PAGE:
Boardroom battle at Dutch giants

Cruyff rift tearing Ajax apart

April 12, 2011
By Ernst Bouwes
(Archive)

With FC Twente and PSV struggling with an overloaded fixture list, suspensions and out-of-form and tired players, Ajax have stealthily sneaked back into the Eredivisie title race with six points from their last two games. But this is almost an afterthought for their fans, who are currently split by the return of Johan Cruyff to the club.

Johan Cruyff arrives at Ajax as the board of directors resign during a special meeting of the member council
GettyImagesJohan Cruyff arrives at Ajax as the board of directors resign during a special meeting of the member council

Cruyff became the chairman of an advisory group in February which was established to monitor and critique the current development set-up at the club. However, when their first report proved not to be advice but rather a dictum, all hell broke loose at the Amsterdam ArenA.

Cruyff's plan is to overhaul the Ajax youth academy and return to basics with more ex-pros on the coaching staff, just as he did at Barcelona. Cruyff, who both played for and managed the Catalan club, is seen as the inspiration for the current tiki-taka generation at Camp Nou.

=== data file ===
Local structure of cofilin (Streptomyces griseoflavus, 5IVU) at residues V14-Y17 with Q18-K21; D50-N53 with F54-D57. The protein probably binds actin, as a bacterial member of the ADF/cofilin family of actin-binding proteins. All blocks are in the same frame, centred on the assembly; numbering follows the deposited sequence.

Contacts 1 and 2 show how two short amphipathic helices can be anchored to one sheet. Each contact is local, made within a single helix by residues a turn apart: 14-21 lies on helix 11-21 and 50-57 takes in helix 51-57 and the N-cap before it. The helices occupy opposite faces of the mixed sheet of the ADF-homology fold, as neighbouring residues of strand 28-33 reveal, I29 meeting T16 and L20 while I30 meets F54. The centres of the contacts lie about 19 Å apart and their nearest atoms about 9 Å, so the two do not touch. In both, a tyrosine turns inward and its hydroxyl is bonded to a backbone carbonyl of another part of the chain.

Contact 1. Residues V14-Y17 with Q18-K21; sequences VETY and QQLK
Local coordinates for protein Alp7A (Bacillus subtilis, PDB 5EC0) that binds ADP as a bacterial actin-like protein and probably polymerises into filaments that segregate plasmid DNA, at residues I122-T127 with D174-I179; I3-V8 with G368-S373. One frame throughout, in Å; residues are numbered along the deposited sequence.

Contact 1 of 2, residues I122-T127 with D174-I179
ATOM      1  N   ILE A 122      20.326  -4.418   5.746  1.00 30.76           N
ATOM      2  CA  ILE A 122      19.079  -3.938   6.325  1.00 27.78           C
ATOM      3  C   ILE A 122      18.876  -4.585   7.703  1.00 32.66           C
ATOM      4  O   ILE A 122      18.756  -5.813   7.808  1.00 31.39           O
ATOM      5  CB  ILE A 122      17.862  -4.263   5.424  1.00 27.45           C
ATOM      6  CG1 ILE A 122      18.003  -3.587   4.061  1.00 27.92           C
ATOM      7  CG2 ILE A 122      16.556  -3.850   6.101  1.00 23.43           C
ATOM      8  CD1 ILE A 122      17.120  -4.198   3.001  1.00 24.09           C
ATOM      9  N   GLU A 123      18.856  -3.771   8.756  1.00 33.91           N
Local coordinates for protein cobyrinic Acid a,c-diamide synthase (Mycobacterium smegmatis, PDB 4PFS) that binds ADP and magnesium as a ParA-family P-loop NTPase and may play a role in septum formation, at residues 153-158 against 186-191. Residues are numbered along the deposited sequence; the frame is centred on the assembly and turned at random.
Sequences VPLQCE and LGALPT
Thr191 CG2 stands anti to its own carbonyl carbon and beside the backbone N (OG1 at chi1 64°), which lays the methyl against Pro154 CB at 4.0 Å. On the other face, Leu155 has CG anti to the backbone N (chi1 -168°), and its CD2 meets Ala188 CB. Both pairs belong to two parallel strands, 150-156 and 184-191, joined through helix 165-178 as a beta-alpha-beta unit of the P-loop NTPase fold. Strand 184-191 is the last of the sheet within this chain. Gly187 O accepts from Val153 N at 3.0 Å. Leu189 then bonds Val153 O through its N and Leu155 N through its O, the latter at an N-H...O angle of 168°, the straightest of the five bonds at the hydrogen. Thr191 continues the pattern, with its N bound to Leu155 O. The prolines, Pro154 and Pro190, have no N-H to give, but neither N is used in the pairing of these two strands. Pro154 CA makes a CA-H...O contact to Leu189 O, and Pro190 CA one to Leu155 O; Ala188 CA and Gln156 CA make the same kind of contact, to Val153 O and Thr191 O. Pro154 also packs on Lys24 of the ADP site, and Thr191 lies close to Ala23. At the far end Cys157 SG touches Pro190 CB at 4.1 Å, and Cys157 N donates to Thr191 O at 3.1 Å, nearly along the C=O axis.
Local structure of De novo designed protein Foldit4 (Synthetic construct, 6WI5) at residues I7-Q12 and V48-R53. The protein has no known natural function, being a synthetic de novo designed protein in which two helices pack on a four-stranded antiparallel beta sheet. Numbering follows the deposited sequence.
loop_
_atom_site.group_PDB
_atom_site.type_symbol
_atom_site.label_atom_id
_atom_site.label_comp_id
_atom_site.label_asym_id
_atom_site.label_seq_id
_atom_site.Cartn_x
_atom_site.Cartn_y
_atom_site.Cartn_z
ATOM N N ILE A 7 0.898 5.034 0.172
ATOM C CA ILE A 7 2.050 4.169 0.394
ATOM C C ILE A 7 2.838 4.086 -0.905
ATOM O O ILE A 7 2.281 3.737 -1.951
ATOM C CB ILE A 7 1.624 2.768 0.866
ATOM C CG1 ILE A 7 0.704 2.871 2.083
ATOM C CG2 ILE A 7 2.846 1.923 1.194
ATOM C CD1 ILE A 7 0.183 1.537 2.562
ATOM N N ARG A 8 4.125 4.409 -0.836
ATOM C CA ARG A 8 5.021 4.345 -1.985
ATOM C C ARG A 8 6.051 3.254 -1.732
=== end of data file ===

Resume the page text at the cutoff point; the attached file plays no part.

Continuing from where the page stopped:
Director of the Ajax youth academy Jan Olde Riekerink commented on Cruyff's 12-page plan for Ajax in an interview with NRC Handelsblad and said that it was actually not too different from the current set-up. Other insiders also wondered what all the fuss was about as there was no proposal for a major overhaul of the working strategy at the De Toekomst academy. Instead, most of the ideas, which the Ajax board had already agreed during initial discussions with Cruyff, could be easily implemented.

The real cause of fracture at Ajax was Cruyff's demand to let eight youth coaches go without sufficient evidence of their incapability. Just a few months before, Ajax had tried to dismiss head scout Hans van der Zee, but could not convince the necessary officials that it needed doing, and firing another eight employees just because Cruyff did not like them would cost the club over €1 million in compensation. When the board refused to cooperate, the Cruyff camp angrily withdrew their services and announced they would take action at the members' council at the end of March.

Within a few hours Ajax became the subject of a media war between two major newspapers and a ground war between Cruyffians and anti-Cruyffians with the (Louis) Van Gaalistas stuck somewhere in the middle. Just before the start of the members' council meeting the board buckled under pressure and stepped down. At the press conference that night, Chairman Uri Coronel published some of the threats he had received from Cruyff's supporters in the media:

"If you support the directors, you are done for. I'll write you down." And "when you don't co-operate, the network will side against you."